I had the opportunity to tour the Savannah Bee Company store and hives, courtesy of a visit sponsored by the National Honey Board. The National Honey Board promotes responsible industry practices that ensure the honey you consume is trustworthy and pure. They also advocate for sustainable production of honey. I was not paid to write this post nor create content about it.

According to the Savannah Bee Company owner Ted Dennard, every bee colony visits over five hundred million flowers a year. Whoa. I learned lots of fun facts about bees and honey on my tour that I’ll share here. In addition, there are ways you can help support the sustainability of this important pollinator. Read on.

The Bees

The most popular and common species of honey bee is the Western Honey Bee.  Bees have very specific roles to play in pollination, nectar gathering, hive safety, and reproduction within a hive, or colony. To note – the popular “Bee Movie” got a lot wrong about the roles of each type of bee in the hive:

🐝 Drones are the male bees. The boys don’t do any of the work in honey production nor pollination! They fly fast and their sole purpose is to mate. They die in 90 days.

🐝 Worker bees are the smallest bees. They are non-reproducing females (yep, the ladies do all the real work). Her life expectancy is about 35 days, but when born in October can often work through the winter.

🐝 Workers serve the Queen bee. They feed her, and any larvae, guard the hive entrance, and fan their wings to cool down the hive. They come and go to collect nectar and create the hive comb.

🐝 Young workers secrete a substance called “royal jelly” from their heads. The Queen natures and grows larger because she’s fed this royal jelly.

🐝 The Queen lives 2-5 years, and mates with numerous drones to produce more worker bees. Contrary to popular belief, the queen doesn’t really “run the hive”, her primary role is to procreate, laying eggs every couple of hours. She lays up to 3,000 eggs per day throughout the colony!

The Honey 🍯

Honey is the natural nectar that bees retrieve from flowers after they return from pollinating. Honey bees make honey by taking nectar and passing it through a line of worker bees in the hive, who mix it with chemicals in their bodies before placing it in a honeycomb cell where it eventually becomes the final, thick, sweet product. They fan the cells with their wings to encourage the evaporation of water. 

Of course, nutritionally, honey is simply a sugar. Similar to other caloric sweeteners, it’s composed of fructose and glucose. It does however contain trace vitamins and minerals. It’s been know to be an effective cough suppressant and can soothe a sore throat.

Honey Varietals

Depending on its flowering plant source, bees produce different varietals of honey that vary in color and flavor. Beekeepers can place hives near particular blooms, or areas that cultivate certain plants, to produce specific honey varietals.

🐝 Wildflower honey is the most common. It’s produce by a variety of flowers. This honey is great for salad dressings or in your cup of tea.

🐝 Clover honey is also a great multi-purpose honey to use in cooking, for desserts or with tea.

🐝 Orange 🍊 blossom honey is from the orange tree blooms of Florida, Texas, California, and Arizona. This honey is nice served over fruit or paired with wine and cheese.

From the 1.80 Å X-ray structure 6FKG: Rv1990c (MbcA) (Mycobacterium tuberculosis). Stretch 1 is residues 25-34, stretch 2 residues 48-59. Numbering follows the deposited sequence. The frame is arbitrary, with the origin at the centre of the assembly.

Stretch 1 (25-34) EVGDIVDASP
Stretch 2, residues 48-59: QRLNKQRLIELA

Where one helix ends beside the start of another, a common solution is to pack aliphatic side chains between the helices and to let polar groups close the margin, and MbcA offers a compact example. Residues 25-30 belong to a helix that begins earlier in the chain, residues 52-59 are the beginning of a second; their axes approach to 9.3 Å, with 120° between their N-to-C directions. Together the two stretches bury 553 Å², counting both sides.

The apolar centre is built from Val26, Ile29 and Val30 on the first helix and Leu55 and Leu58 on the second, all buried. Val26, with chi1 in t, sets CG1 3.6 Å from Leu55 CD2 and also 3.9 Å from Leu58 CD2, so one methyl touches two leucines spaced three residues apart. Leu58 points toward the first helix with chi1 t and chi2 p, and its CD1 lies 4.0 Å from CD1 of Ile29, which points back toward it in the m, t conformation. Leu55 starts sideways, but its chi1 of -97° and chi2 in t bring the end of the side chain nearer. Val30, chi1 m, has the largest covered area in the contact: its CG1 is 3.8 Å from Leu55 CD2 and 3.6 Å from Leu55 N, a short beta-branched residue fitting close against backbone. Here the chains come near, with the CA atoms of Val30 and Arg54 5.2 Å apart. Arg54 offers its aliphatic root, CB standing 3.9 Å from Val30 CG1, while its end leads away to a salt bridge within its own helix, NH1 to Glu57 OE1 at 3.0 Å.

🐝 Tupelo honey is more rare, and unique in properties and flavor. Due to its higher fructose content, it does not crystallize (the higher fructose allows it to have a lower glycemic index too).

Food waste note: Honey lasts indefinitely. Wildflower honey that crystallizes is still perfectly safe to consume. You can place it in a bowl of warm water, or heat it, to dissolve the crystals if you like.

From Honeycomb to Space Exploration

Honeycomb is made from a wax secreted within a bee’s body. A honey bee has 8 wax-producing glands. Young bees secrete the wax that creates the honeycomb. Other worker bees chew the wax to soften it to create the comb. Other bees will seal a full cell of honey with a wax cover. Bees make honey by taking nectar and passing it through a line of worker bees who mix it with chemicals in their bodies before placing it in a cell to finish its transformation.

The hexagon shape of honey comb is designed by nature! Worker bees create holes in a circular tube, in rows, in the wax comb. The activity of the bees creates heat that softens the wax. Share on X

The softened wax hardens into the most ergonomically favorable configuration – HEXAGONS! Nature itself provides this efficient space-saving shape that allows for the maximum use of space in the bee hive. Also of interest, the James Webb telescope used the hexagon shape to create its mirror for maximum light collection! A circular mirror would have wasted light space. Mind blown.

No Bees, No Food

Of course in addition to creating honey, honey bees are responsible for pollination. Bees play a key role in agriculture. In addition to thanking a farmer, you’ll want to also thank a beekeeper. Many agricultural companies are working to help protect bees. 

Beekeepers are responsible for many of the ingredients that contribute to a balanced and healthy diet. About one-third of our fruits, nuts, legumes, and vegetables are a result of pollination by honey bees.  A third of our diet is derived from insect pollinated plants – and honey bees pollinate 80% of these plants. In addition to their contribution to food production, bees are an important part of the overall health of the environment. They contribute to wild plant pollination and also provide a food source to wildlife within local ecosystems.

“Bee” Awesome

You can help support honey bees when you add flowering plants to your yard or garden. Honey bees and butterflies (also pollinators) are attracted to bright colors. Also, never hurt a honey bee! They really don’t want to sting you. Staying calm around bees (no swatting) lets them know you are not a threat.